By Ernie Reyes
MANILA — Senate Majority Leader Juan Miguel Zubiri is calling on the
Department of Agriculture (DA) to take action amidst the skyrocketing
fertilizer prices in the country, which has put farmers on the back
foot as they struggle to balance rising production costs and low
“Ang dami pong lumalapit sa akin na farmers’ groups and cooperatives
lately, nanghihingi ng tulong dahil sa tuloy-tuloy na pagtaas ng
presyo ng fertilizers,” Zubiri said. “Ang baba na nga ng benta ng
produkto nila, tapos ang mahal pa ng fertilizer. And with no support
from the government, hindi na po talaga sila kikita.”
Fertilizer and Pesticide Authority Executive Director Wilfredo Roldan
has cited global demand as the primary reason for rising fertilizer
“Urea used to go for just around Php800 to Php900 per 50 kilograms,
pero ngayon nasa Php1500 to Php1800 na. That’s an astronomical jump,
especially in the middle of a pandemic,” Zubiri remarked.
“Hindi pa nga nakaka-recover ang mga magsasaka natin, lalo pa silang
malulugi sa presyo ng farm input. And of course, that will affect the
whole chain. It will put our farmers out of business, and it will
definitely set us back in our efforts to become more self-sufficient
in our production. Aasa na naman ba tayo sa imports?
“The best way to address this is for the DA to lead the efforts in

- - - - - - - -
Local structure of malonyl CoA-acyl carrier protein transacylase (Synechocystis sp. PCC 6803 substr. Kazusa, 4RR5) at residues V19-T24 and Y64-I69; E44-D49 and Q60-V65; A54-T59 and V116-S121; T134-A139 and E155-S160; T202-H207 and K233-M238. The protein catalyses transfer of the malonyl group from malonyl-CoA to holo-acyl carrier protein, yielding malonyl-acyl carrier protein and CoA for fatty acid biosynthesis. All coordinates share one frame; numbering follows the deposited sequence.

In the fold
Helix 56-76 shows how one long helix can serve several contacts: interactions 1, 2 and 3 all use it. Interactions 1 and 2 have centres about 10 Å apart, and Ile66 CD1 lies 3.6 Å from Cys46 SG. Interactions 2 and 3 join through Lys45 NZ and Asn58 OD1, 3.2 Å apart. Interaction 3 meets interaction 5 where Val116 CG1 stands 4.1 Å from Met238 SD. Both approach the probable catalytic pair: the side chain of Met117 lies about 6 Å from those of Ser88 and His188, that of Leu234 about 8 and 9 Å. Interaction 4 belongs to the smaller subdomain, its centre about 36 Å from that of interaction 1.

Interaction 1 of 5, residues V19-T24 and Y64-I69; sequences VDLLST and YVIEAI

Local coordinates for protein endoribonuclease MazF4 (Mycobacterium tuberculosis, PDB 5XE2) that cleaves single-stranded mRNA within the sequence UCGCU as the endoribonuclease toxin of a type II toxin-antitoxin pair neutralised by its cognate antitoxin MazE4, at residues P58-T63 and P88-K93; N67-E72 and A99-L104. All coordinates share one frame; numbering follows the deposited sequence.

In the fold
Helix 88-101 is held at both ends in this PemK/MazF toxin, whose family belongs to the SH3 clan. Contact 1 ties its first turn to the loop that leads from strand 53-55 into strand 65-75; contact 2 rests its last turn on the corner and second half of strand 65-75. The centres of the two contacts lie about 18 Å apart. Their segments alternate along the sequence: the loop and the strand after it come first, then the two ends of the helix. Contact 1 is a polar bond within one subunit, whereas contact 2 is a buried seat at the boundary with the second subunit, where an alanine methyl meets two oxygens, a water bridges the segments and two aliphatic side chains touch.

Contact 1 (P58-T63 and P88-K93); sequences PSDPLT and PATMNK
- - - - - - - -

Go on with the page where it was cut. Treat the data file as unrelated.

really developing our local fertilizer industry. How is it that we are
an agricultural country, and yet we’re a net importer of fertilizer?
We should make fertilizer production a homegrown industry, as an
essential part of our agricultural sector.”
“I remember when the government actually used to produce fertilizer
locally, through PhilPhos (Philppine Phospate Fertilizer Corporation),
before it was privatized in 2000. For a period of time, we were
actually producing more fertilizer than we were importing. We need to
look into that model again, and figure out how we can adapt it today,
to help our farmers have access to affordable farm input. And we’ll be
opening up more jobs too, if we can jumpstart our fertilizer industry
“But in the short term, we do need to import fertilizers for our
farmers,” Zubiri conceded. “And I hope the DA can do it on behalf of
our farmers. It will be cheaper, and maybe we can ask the National
Food Authority to then sell it at friendly prices to our farmers.
Better yet, let’s subsidize farm input, at least for time being, to
help cope with the current prices.
“In the long run, though, we really need to strengthen our own
fertilizer production. Because as long as we are reliant on imported
fertilizers, we are leaving our farmers at the mercy of world market